independent

Wednesday 26 June 2019

O'Keeffe - 'name and shame' factories that flout EU trim rules

Deputy Kevin O’Keeffe (FF)
Deputy Kevin O’Keeffe (FF)

Bill Browne

The Fianna Fail TD for Cork East, Kevin O'Keeffe has called on Agriculture Minister Michael Creed to publish a list of factories that flaunt strict EU carcass trim rules.

Deputy O'Keeffe was commenting after it emerged that fines of €200 have been imposed on more than 20 factories this year for failing to comply with the regulations.

Trimming takes place in advance of a carcass being weighed, with farmers  then paid on the basis of the post-trimmed weight. 

The EU regulations specifically state that no fat, muscle or other tissue may be removed from the carcass before weighing, classifying and marking. Except for cases when veterinary requirements are applied. However, Deputy O'Keeffe said the imposition of the fines on the factories have shown that farmers are being regularly "ripped off" in the process. 

"Understandably, farmers are angry following the revelation that 21 breaches of the carcass trim regulations have been uncovered so far this year," he said. 

"The factories that broke these regulations cost beef farmers money at a time when margins are already exceptionally tight. It's no surprise that farmers are disillusioned and feel they are being ripped off". 

Deputy O'Keeffe said farmers were also annoyed at the small penalty imposed on the factories that do flout the rules.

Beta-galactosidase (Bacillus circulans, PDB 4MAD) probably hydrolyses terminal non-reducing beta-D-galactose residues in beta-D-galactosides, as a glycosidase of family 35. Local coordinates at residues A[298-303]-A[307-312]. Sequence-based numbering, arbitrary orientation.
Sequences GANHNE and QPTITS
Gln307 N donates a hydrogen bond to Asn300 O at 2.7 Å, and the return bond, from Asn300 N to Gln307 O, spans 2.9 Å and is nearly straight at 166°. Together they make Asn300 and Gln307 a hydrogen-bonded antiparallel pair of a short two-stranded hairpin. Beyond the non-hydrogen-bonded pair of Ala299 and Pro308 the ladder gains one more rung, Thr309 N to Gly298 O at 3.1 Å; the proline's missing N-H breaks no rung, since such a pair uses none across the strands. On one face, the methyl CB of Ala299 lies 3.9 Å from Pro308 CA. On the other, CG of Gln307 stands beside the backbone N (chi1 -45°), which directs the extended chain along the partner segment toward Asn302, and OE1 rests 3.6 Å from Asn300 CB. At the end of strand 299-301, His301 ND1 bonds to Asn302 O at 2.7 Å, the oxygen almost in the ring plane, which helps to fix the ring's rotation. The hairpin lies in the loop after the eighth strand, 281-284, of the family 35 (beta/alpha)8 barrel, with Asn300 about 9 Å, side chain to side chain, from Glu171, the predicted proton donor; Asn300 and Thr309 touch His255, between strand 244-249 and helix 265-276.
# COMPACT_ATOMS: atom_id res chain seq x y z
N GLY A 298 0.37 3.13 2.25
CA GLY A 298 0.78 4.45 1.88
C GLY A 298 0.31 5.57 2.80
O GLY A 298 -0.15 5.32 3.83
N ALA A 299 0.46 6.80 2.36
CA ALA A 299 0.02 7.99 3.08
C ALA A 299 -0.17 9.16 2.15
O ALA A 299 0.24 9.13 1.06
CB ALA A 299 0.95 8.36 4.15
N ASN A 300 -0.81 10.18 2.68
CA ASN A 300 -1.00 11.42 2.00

"It is unfair that when beef farmers are being hit so hard, these factories should escape with such meagre fines. Minister Creed should not only expose the factories that breach the rules by publishing their names but should also explain why they escape with such small fines when penalties of up to €5,000 can be imposed," he said. 

"My party has already indicated that it will be raising the issue with the Minister in the Dáil. Farmers need to know this information to enable them to seek full compensation for the payments owing to them." 

Deputy O'Keeffe's sentiments have been echoed by IFA president Joe Healy, who said there was a responsibility on Minister Creed to release the names of the factories that have been fined. 

Mr Healy said that farmers had long suspected the practise was going on, also calling on the fine to be increased to the €5,000 maximum and for factories that continue to break the rules to be prosecuted through the courts - with custodial sentences for repeat offenders. 

"The IFA Livestock Committee has campaigned hard to get Minister Creed to introduce enhanced supervision of the trimming process in factories," said Mr Healy. 

"The time for slaps on the wrists has come and gone. We need a serious deterrent to ensure factories don't rob farmers on the trim," he added.

Corkman

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